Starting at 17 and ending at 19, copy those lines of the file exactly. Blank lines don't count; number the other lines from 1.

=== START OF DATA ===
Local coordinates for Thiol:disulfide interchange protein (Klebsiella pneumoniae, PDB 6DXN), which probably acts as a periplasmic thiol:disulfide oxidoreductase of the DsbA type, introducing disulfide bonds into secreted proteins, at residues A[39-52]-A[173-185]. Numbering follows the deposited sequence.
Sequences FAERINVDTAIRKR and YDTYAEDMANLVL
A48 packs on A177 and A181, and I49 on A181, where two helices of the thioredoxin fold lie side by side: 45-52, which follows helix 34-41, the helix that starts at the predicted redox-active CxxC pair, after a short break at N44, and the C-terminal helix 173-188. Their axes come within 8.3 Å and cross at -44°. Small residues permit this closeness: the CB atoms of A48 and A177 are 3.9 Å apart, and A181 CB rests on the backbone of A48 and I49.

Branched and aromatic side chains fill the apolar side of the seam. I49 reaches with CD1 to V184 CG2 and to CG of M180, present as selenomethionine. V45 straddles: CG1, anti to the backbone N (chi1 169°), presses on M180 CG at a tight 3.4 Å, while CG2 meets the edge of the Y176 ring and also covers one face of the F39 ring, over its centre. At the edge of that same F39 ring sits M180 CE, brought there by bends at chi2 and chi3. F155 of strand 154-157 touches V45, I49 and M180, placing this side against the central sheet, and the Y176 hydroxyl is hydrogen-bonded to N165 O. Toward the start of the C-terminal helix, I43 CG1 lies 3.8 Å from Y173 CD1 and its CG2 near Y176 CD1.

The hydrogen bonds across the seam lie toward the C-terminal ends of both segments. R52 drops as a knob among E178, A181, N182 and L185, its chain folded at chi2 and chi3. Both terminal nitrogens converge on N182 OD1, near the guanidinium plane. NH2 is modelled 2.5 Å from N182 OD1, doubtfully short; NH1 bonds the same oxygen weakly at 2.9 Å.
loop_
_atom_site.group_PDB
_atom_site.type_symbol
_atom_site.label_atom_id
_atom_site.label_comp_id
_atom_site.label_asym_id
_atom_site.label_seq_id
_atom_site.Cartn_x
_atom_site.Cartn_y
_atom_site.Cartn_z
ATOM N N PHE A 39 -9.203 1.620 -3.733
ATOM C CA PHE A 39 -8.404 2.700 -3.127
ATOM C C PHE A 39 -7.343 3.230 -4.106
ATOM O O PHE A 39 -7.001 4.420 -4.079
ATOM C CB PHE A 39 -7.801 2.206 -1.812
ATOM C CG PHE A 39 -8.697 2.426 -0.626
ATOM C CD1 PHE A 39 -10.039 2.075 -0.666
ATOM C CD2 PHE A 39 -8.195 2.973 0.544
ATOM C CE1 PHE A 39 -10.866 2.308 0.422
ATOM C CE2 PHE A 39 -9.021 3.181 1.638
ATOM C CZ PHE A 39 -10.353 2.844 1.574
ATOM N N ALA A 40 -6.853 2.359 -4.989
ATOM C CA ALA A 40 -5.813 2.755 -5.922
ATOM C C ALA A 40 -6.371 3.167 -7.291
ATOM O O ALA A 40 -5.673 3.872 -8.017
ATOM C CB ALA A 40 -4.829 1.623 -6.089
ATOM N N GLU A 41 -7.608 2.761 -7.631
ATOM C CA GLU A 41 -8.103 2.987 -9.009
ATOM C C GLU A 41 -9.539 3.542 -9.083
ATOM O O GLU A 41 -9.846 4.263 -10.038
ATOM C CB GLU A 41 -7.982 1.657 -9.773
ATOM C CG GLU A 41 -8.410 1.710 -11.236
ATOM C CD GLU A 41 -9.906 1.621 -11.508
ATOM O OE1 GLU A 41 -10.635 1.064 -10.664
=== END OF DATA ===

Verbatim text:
ATOM C CA PHE A 39 -8.404 2.700 -3.127
ATOM C C PHE A 39 -7.343 3.230 -4.106
ATOM O O PHE A 39 -7.001 4.420 -4.079